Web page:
The bridge from Hatchie Station Road was nothing but steel beams, with no deck, leading across the river to nothing. The one from Sturdivant Crossing Road (which at Hatchie Station was renamed Stafford Lane) hadbeen gated off, but was once a railroad bridge for the old Nashville, Chattanooga and St. Louis Railroad, which headed from Mercer and Hatchie Station to Vildo in Hardeman County, and from there to Somerville in Fayette County before heading to Eads, Lenow, Cordova, Shelby Farms and Memphis. There had also been a highway that ran from Somerville to Jackson, appearing on maps as late as 1959, but that too was long gone. As I photographed both bridges, I met a man named Stafford, who explained to me that the first bridge at the end of Hatchie Station Road was a bridge that had been started but never finished, and over which no traffic ever passed. He said that while there were several theories about why the bridge was never completed, the most frequently-heard story was that the bridge had been a joint venture between Madison and Haywood Counties, but that the two counties had a falling-out over it, and so Haywood withdrew its support and the bridge was never completed. As for the old railroad bridge, Mr. Stafford said that it had become unstable, so he gated it off, but he didn’t know why the road that led to Somerville had been abandoned. I thanked him for his time, and headed off toward Bemis (a former company town which might be worth photographing in the future), and Jackson, where I sat down to dinner at The Blacksmith Bar and Grill
Although fife and drum bands once were common in West Tennessee, the phenomenon had largely died out by 1980. The Tennessee State Archives created a mentorship program that was designed to reintroduce fife and drum music to Haywood County by having R. L. Boyce teach the traditional drumming styles to a young Brownsville resident, Kesha Burton, who in turn can teach it to other young people in her community. Because Boyce was primarily a drummer, his daughter Sherena arranged for a fife player, Willie Hurt, from Sardis, Mississippi to come and teach the fife to Kesha, although he also is a skilled snare and bass drummer. Although lessons had been occurring since December, on January 27th, the West Tennessee Delta Heritage Center sponsored the Sleepy John Estes Blues Jam, and the public finally got to hear the first results of the lessons, with Willie Hurt, Kesha Burton and Sherena Boyce playing snare drum, bass drum, fife and tambourine, with various switching of instruments. R. L. Boyce had been nominated for a Grammy and was on his way to the Grammy Awards in New York.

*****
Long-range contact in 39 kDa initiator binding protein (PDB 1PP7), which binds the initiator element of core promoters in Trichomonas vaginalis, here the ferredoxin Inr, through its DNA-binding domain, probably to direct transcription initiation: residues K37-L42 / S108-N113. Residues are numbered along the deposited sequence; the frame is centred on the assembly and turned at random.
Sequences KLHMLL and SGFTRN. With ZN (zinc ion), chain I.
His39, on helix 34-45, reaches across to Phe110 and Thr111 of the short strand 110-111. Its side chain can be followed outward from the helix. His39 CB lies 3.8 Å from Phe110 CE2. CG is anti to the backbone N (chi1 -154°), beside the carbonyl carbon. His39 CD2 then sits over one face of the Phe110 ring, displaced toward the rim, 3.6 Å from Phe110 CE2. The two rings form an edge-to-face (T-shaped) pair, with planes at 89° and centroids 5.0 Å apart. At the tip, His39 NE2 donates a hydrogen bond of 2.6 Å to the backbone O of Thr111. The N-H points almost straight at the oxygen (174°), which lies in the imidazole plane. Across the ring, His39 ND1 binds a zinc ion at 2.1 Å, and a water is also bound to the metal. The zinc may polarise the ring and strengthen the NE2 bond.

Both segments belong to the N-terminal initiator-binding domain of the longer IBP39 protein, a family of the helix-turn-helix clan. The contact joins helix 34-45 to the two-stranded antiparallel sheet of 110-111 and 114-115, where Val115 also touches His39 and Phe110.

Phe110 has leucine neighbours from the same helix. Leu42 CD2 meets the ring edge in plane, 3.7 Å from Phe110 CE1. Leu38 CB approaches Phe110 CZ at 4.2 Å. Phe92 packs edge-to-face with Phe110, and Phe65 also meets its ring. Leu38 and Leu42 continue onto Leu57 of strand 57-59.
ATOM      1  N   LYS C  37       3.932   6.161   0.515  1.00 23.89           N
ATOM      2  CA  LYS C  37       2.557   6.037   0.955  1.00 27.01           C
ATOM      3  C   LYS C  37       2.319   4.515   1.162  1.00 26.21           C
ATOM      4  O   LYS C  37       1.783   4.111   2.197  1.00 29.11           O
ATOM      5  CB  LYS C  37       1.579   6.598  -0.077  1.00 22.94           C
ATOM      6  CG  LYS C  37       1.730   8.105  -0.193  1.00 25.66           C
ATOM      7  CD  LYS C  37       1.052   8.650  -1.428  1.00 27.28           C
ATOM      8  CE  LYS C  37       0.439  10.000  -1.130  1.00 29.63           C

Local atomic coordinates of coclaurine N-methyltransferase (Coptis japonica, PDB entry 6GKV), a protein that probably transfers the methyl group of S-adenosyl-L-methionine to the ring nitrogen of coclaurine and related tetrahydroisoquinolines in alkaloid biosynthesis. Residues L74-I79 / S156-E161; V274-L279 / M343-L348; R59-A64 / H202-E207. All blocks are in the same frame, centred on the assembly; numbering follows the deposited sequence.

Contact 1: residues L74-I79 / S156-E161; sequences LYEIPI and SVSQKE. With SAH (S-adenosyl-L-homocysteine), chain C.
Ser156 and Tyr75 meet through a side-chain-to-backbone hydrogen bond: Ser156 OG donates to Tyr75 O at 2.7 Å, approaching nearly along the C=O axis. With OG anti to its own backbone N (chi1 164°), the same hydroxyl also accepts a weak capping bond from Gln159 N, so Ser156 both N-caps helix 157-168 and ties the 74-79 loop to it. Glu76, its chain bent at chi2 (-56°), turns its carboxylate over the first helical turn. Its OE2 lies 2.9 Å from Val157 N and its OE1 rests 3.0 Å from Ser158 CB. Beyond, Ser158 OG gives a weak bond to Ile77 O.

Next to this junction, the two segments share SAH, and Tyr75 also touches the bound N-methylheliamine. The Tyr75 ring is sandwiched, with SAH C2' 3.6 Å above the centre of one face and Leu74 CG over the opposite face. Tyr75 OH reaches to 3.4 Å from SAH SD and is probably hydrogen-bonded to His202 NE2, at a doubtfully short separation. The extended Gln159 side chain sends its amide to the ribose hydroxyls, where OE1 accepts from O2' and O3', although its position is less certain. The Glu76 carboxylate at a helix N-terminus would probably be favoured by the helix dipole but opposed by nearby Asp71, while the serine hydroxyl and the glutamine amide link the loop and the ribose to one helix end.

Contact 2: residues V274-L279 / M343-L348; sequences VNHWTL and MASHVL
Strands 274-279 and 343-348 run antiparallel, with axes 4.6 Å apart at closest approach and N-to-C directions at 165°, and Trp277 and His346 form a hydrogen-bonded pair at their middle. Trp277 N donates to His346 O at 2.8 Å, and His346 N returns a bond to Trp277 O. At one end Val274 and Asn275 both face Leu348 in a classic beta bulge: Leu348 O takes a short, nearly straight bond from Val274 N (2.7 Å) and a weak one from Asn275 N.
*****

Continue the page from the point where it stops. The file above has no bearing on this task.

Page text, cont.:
As for the blues jam, it ended up being more about Americana music than the blues per se. There was a considerable amount of folk and bluegrass, and a little bit of blues-inflected music. But sadly, there are few of the original generation of blues musicians left in West Tennessee, the exception being harmonica player Linzie Butler, who was present at the event. The fife and drum music was something of a surprise at this year’s jam, but it was well-received all the same.